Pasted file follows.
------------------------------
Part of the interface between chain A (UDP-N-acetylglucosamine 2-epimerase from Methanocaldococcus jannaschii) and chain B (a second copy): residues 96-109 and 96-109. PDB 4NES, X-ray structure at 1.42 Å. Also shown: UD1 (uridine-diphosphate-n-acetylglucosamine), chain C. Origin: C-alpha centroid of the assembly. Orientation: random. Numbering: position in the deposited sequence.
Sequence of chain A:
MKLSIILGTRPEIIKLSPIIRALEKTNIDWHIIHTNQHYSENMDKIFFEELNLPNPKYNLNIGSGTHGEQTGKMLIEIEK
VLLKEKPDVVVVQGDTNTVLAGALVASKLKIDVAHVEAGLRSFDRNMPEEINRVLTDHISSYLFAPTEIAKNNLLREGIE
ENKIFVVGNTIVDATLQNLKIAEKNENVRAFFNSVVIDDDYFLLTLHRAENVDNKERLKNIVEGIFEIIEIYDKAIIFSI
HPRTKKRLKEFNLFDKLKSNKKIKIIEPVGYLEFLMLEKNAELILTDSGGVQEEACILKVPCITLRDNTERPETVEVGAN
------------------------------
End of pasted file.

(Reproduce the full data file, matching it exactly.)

Part of the interface between chain A (UDP-N-acetylglucosamine 2-epimerase from Methanocaldococcus jannaschii) and chain B (a second copy): residues 96-109 and 96-109. PDB 4NES, X-ray structure at 1.42 Å. Also shown: UD1 (uridine-diphosphate-n-acetylglucosamine), chain C. Origin: C-alpha centroid of the assembly. Orientation: random. Numbering: position in the deposited sequence.
Sequence of chain A:
MKLSIILGTRPEIIKLSPIIRALEKTNIDWHIIHTNQHYSENMDKIFFEELNLPNPKYNLNIGSGTHGEQTGKMLIEIEK
VLLKEKPDVVVVQGDTNTVLAGALVASKLKIDVAHVEAGLRSFDRNMPEEINRVLTDHISSYLFAPTEIAKNNLLREGIE
ENKIFVVGNTIVDATLQNLKIAEKNENVRAFFNSVVIDDDYFLLTLHRAENVDNKERLKNIVEGIFEIIEIYDKAIIFSI
HPRTKKRLKEFNLFDKLKSNKKIKIIEPVGYLEFLMLEKNAELILTDSGGVQEEACILKVPCITLRDNTERPETVEVGAN